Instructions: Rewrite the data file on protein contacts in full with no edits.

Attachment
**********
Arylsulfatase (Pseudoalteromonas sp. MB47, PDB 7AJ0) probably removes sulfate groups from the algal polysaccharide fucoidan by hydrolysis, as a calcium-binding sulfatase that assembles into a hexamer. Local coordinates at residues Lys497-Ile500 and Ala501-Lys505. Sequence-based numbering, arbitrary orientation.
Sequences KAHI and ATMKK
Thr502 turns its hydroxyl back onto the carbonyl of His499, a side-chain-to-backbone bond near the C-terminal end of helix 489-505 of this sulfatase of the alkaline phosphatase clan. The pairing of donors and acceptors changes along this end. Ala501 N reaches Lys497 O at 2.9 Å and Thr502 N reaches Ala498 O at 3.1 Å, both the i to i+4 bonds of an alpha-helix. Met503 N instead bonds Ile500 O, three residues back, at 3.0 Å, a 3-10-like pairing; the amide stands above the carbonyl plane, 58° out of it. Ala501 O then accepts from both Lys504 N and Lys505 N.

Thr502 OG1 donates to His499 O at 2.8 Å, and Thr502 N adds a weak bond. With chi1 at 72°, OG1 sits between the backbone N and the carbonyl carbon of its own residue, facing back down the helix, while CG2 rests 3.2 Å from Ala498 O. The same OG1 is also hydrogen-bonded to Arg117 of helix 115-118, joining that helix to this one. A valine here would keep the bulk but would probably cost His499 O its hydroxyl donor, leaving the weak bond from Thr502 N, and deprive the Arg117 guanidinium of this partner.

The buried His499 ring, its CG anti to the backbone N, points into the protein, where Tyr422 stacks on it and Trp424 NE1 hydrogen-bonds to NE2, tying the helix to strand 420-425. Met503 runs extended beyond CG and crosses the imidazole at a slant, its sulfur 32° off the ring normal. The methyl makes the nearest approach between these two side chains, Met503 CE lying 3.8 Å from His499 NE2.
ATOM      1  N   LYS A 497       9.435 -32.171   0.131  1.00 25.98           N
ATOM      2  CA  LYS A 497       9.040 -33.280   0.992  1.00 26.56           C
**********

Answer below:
Arylsulfatase (Pseudoalteromonas sp. MB47, PDB 7AJ0) probably removes sulfate groups from the algal polysaccharide fucoidan by hydrolysis, as a calcium-binding sulfatase that assembles into a hexamer. Local coordinates at residues Lys497-Ile500 and Ala501-Lys505. Sequence-based numbering, arbitrary orientation.
Sequences KAHI and ATMKK
Thr502 turns its hydroxyl back onto the carbonyl of His499, a side-chain-to-backbone bond near the C-terminal end of helix 489-505 of this sulfatase of the alkaline phosphatase clan. The pairing of donors and acceptors changes along this end. Ala501 N reaches Lys497 O at 2.9 Å and Thr502 N reaches Ala498 O at 3.1 Å, both the i to i+4 bonds of an alpha-helix. Met503 N instead bonds Ile500 O, three residues back, at 3.0 Å, a 3-10-like pairing; the amide stands above the carbonyl plane, 58° out of it. Ala501 O then accepts from both Lys504 N and Lys505 N.

Thr502 OG1 donates to His499 O at 2.8 Å, and Thr502 N adds a weak bond. With chi1 at 72°, OG1 sits between the backbone N and the carbonyl carbon of its own residue, facing back down the helix, while CG2 rests 3.2 Å from Ala498 O. The same OG1 is also hydrogen-bonded to Arg117 of helix 115-118, joining that helix to this one. A valine here would keep the bulk but would probably cost His499 O its hydroxyl donor, leaving the weak bond from Thr502 N, and deprive the Arg117 guanidinium of this partner.

The buried His499 ring, its CG anti to the backbone N, points into the protein, where Tyr422 stacks on it and Trp424 NE1 hydrogen-bonds to NE2, tying the helix to strand 420-425. Met503 runs extended beyond CG and crosses the imidazole at a slant, its sulfur 32° off the ring normal. The methyl makes the nearest approach between these two side chains, Met503 CE lying 3.8 Å from His499 NE2.
ATOM      1  N   LYS A 497       9.435 -32.171   0.131  1.00 25.98           N
ATOM      2  CA  LYS A 497       9.040 -33.280   0.992  1.00 26.56           C